As the UK recently gained a new Secretary of State for Culture, Media and Sport and Minister for Equalities – Sajid Javid, today’s blog compares some of the attitudes and systems in place for the public support of culture in the UK and Europe. The European Commission produced a wealth of statistics in their Eurostat pocket books – Cultural Statistics – 2011 edition. http://epp.eurostat.ec.europa.eu/cache/ITY_OFFPUB/KS-32-10-374/EN/KS-32-10-374-EN.PDF that compares cultural data from countries within Europe.
In 2011 the German government voted for an increase in their public spending on culture of over 5%. The French government are trying to streamline (or cut) the generous welfare support that their creative artists have enjoyed for many years.
The Council of Europe/ERICarts, Compendium of Cultural Policies and Trends in Europe, 12th edition, 2011 gives some basic information about how some of the EU countries support their creative artists through national and regional schemes, the following examples come from this report.
In Spain the Intellectual Property Act (23/2006 Act) obliges copyright societies to set up welfare and support services for “authors, performing artists or cultural workers”, either themselves or through third parties. Societies are to spend 20% of their copyright fees on such services.
In Ireland there is total tax exemption for creative artists (not performing artists) on income from work recognised for its artistic or cultural value. The French tax system has special allowances for independent creators and performing artists around 10 or 20% whereas the German system has a 30% flat rate for independent artists with special rates for freelance workers on short contracts.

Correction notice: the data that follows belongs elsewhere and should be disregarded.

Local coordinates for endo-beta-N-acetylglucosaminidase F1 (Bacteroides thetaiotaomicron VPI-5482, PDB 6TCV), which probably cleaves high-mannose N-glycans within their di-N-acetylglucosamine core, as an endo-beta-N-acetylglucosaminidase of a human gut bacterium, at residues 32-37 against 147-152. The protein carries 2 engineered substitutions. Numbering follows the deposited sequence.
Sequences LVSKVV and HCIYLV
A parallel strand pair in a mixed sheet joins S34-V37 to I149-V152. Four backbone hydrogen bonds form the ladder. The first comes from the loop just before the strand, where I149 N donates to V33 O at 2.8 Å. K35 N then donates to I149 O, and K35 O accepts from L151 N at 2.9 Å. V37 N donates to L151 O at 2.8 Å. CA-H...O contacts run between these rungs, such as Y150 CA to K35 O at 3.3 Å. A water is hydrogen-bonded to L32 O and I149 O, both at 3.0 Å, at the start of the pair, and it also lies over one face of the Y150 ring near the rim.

In the UK there is still no specific labour or social security measures governing the cultural sector in general or for freelance artists in particular although Arts Council grants are exempt from tax. Some recommendations for more public funding of, as well as tax incentives for, creative artists have recently been published in a report from the Institute for Public Policy Research – March of the modern makers. An industrial strategy for the creative industries. http://www.ippr.org/images/media/files/publication/2014/03/March-of-the-modern-makers_Feb2014_11926.pdf
The UK government has devolved most of the responsibility for cultural spending through expensive layers of management, intermediaries and business administrators. The most recent accounts from the Arts Council can be found at http://www.artscouncil.org.uk/media/uploads/pdf/ACE_Annual_Report_2012-13_Interactive.pdf Recent governments have used publicity and public relations strategies to promote themselves and the creative industries but the main sources of income for arts now seem to be from gambling, tax incentives for large businesses and philanthropic donations.
Camelot’s web site (https://www.national-lottery.co.uk/player/p/goodcausesandwinners/wherethemoneygoes.ftl) shows how the money is divided. “In the year ending 31 March 2013, 28% of total National Lottery revenue was returned to the Good Causes, while over 50% of total revenue was paid to players in prizes. Over the same period, 12% of total revenue was paid to the Government in Lottery Duty and around 5% was paid to retailers in commission.” “…the money Camelot delivered for National Lottery Projects was allocated as follows:
- Health, Education, Environment, and charitable causes – 40%
- Sports – 20%
- Arts – 20%
- Heritage – 20%.”
Looking at these figures the approximate division of a £1 stake is:
- 50p in prize money
- 12p to government in tax (duty)
- 05p in retailers commission
- 08p to Health, Education, Environment, and charitable causes
- 04p to Sports
- 04p to Arts
- 04p to Heritage
Camelot also state that during 2013 they raised over £35 million each week to give to good causes which would equate to approximately £1,500,000 per week to the Arts (and based on the same figures £4,500,000 to the government each week).
Culture should not be regarded as a “good cause”, it is the main element that defines the society we are, were and have aspirations to become. I hope the new Minister will be a champion for culture but with all the other sectors in his title competing for attention, I am not that optimistic.
© P.R.Birkby 2014